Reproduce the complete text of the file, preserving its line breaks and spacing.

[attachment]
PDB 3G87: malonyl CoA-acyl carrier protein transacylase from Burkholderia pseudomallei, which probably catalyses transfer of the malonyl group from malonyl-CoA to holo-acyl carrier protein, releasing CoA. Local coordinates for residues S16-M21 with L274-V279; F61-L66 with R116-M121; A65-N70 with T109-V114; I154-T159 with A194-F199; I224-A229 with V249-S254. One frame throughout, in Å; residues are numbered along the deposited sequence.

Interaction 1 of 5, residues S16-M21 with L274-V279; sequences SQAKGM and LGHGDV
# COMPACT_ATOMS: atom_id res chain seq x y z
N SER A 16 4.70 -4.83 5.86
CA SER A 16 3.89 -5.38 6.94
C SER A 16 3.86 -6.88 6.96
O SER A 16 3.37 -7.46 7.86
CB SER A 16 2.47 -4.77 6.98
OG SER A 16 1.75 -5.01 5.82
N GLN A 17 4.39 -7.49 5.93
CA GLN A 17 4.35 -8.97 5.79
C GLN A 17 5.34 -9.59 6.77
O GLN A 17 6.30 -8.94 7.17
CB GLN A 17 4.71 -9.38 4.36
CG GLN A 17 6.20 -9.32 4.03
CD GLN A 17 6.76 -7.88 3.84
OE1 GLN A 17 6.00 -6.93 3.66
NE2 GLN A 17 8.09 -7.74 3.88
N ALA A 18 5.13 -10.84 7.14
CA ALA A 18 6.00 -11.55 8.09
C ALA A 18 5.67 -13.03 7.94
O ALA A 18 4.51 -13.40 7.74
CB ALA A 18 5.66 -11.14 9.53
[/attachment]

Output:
PDB 3G87: malonyl CoA-acyl carrier protein transacylase from Burkholderia pseudomallei, which probably catalyses transfer of the malonyl group from malonyl-CoA to holo-acyl carrier protein, releasing CoA. Local coordinates for residues S16-M21 with L274-V279; F61-L66 with R116-M121; A65-N70 with T109-V114; I154-T159 with A194-F199; I224-A229 with V249-S254. One frame throughout, in Å; residues are numbered along the deposited sequence.

Interaction 1 of 5, residues S16-M21 with L274-V279; sequences SQAKGM and LGHGDV
# COMPACT_ATOMS: atom_id res chain seq x y z
N SER A 16 4.70 -4.83 5.86
CA SER A 16 3.89 -5.38 6.94
C SER A 16 3.86 -6.88 6.96
O SER A 16 3.37 -7.46 7.86
CB SER A 16 2.47 -4.77 6.98
OG SER A 16 1.75 -5.01 5.82
N GLN A 17 4.39 -7.49 5.93
CA GLN A 17 4.35 -8.97 5.79
C GLN A 17 5.34 -9.59 6.77
O GLN A 17 6.30 -8.94 7.17
CB GLN A 17 4.71 -9.38 4.36
CG GLN A 17 6.20 -9.32 4.03
CD GLN A 17 6.76 -7.88 3.84
OE1 GLN A 17 6.00 -6.93 3.66
NE2 GLN A 17 8.09 -7.74 3.88
N ALA A 18 5.13 -10.84 7.14
CA ALA A 18 6.00 -11.55 8.09
C ALA A 18 5.67 -13.03 7.94
O ALA A 18 4.51 -13.40 7.74
CB ALA A 18 5.66 -11.14 9.53